By: Nicole Hamilton
The Cincinnati Enquirer
Retired Cincinnati Symphony Orchestra violinist Laurent Joseph Fafard spent his life inspiring others through music.
As a violin teacher, it wasn't unusual for one-hour lessons to turn into three-hour lessons about life.
"He was a very compassionate person who gave of his talents beyond what was expected," said his sister-in-law, Elizabeth Fafard of Brooks, Maine.
Mr. Fafard died a few days before his 68th birthday, which he would have celebrated Jan. 23, in his Avondale home.
Stacey Wooley of Clifton began playing the violin in his youth with Mr. Fafard as his teacher and mentor.
"He was very positive - very supportive. He saw to it that my family could afford lessons and made sure I got a good instrument and a good bow," said Mr. Wooley, who is now himself a violinist with the CSO and once shared a music stand with Mr. Fafard.
Mr. Fafard was born into a musical family. Raised in Philadelphia and upstate New York, he and his seven brothers and sisters played together alongside their mother - who played an upright bass - and under the direction of their father.
The Fafard Family Ensemble played concert halls throughout the United States and Canada, and they had their own weekly radio program in Proctor, N.Y.
By the time the family string orchestra reunited to play the New York World Fair in 1964-65, they had earned a reputation similar to that of the von Trapp family of singers.
Mr. Fafard served in the Air Force in the mid-1950s, before earning a degree in music from Potsdam State Teachers College in New York. He later earned a bachelor's degree in music from Indiana University in 1961.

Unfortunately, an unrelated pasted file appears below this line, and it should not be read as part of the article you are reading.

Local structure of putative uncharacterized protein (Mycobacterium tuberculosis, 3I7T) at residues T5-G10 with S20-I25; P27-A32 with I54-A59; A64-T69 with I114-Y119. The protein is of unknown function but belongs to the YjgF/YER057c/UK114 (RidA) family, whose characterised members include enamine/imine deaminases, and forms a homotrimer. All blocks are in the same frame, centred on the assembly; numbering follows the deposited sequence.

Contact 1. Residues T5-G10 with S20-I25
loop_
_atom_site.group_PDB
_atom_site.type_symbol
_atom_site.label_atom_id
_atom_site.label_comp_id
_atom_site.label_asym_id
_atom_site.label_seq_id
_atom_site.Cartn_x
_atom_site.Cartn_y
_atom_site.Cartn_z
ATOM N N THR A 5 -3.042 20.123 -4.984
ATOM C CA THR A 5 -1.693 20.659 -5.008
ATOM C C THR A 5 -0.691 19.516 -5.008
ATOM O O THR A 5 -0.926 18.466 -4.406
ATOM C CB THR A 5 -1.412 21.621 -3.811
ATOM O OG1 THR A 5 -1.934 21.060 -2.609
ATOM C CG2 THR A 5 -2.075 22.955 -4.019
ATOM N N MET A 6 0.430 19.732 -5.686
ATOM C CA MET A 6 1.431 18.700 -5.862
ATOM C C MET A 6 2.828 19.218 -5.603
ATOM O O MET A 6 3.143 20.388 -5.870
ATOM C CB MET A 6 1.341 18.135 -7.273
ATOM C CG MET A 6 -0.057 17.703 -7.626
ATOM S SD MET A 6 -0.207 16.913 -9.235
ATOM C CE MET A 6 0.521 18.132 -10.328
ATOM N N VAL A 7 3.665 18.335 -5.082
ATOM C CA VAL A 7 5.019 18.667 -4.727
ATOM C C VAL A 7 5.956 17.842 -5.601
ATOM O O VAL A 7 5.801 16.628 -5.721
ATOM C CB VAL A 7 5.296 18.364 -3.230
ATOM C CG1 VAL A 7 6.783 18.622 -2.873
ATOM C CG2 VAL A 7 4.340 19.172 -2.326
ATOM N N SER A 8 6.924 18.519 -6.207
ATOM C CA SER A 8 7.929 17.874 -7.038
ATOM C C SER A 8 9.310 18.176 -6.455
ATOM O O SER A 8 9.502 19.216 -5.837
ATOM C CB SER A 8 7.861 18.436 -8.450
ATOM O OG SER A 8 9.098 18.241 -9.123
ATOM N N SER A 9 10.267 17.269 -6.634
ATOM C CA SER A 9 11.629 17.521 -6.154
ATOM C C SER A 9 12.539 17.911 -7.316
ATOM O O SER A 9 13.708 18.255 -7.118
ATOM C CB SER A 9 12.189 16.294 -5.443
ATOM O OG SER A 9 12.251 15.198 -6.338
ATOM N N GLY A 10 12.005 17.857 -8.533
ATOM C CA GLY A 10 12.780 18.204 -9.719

For a few summers, he taught violin at the Meadow Mound School of Music in West Port, N.Y. A student building at Meadow Mound now bears his name.
He played for the Minneapolis Symphony and then spent one year - 1967 - as a violinist with the Detroit Symphony.
That year, then-CSO Music Director Max Rudolf called Mr. Fafard and invited him to play with the Cincinnati symphony. He accepted and began an almost 30-year tenure with CSO in 1969.
After Mr. Fafard retired, he dedicated much his time to the Church of Scientology of Ohio, based in Cincinnati, where he served as a trainer to the church's new counselors.
In response to the civil unrest here in April 2001, Mr. Fafard was pivotal in organization of a day of interfaith reconciliation.
"He believed in the diversity of man and commonality of the spirit," said his friend, Mary Harrill of Clifton.
A Fafard Memorial Listening Library is being planned in the Essex Art Studios, Walnut Hills, in June.
A brother, Rene, preceded him in death.
Survivors include four brothers, Maurice of Binghamton, N.Y., Andrew of Safety Harbor, Fla., and Paul Candide-Fafard of New York City, and Bert of Brooks, Maine; and two other sisters, Helene Fafard-Ilardo of Rochester, N.Y., and Therese Fafard-Stephany of Severna Park, Md.
A memorial celebration will be at 5 p.m. today in Corbett Tower of Music Hall, 1243 Elm St., Over-the-Rhine.
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